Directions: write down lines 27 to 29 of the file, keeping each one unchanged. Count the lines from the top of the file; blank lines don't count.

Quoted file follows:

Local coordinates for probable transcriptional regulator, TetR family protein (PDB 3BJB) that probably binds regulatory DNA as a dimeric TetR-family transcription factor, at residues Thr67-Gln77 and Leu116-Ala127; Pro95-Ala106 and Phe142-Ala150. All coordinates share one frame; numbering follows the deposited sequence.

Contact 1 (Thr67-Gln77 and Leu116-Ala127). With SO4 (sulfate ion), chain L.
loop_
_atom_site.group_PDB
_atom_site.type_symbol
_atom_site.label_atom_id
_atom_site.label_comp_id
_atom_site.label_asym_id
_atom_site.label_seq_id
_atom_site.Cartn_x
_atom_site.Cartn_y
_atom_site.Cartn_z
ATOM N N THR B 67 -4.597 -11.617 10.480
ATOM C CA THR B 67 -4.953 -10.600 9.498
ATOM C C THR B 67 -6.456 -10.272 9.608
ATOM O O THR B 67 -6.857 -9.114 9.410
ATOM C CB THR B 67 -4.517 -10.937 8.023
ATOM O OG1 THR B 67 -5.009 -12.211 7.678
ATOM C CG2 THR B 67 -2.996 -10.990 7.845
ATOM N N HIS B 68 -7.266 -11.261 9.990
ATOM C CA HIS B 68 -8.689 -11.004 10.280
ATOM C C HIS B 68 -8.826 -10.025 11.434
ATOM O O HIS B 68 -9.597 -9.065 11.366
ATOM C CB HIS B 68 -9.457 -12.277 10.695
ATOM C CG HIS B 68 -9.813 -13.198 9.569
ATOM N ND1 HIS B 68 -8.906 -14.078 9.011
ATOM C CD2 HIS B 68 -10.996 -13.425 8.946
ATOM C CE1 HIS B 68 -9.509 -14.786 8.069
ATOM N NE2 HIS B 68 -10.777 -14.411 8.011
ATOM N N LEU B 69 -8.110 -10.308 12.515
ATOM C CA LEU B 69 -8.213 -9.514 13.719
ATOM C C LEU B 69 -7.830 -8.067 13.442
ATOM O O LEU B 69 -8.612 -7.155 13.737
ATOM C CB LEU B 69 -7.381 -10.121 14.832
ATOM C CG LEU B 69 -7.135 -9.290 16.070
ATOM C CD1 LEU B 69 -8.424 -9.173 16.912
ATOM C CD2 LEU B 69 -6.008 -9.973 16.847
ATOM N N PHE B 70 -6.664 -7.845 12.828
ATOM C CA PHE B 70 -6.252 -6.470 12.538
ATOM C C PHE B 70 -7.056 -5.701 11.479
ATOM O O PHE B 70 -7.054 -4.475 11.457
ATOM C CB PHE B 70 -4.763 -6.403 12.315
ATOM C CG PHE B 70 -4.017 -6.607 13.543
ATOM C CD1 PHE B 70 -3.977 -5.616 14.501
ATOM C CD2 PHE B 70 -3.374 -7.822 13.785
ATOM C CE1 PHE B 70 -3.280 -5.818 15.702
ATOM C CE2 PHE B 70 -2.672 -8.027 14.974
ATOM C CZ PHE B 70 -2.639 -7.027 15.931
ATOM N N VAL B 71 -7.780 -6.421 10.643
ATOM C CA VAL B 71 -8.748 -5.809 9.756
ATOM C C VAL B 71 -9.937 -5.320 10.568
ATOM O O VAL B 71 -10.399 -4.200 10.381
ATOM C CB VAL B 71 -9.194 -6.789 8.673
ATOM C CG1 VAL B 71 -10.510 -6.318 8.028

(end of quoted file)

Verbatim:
ATOM C CD2 HIS B 68 -10.996 -13.425 8.946
ATOM C CE1 HIS B 68 -9.509 -14.786 8.069
ATOM N NE2 HIS B 68 -10.777 -14.411 8.011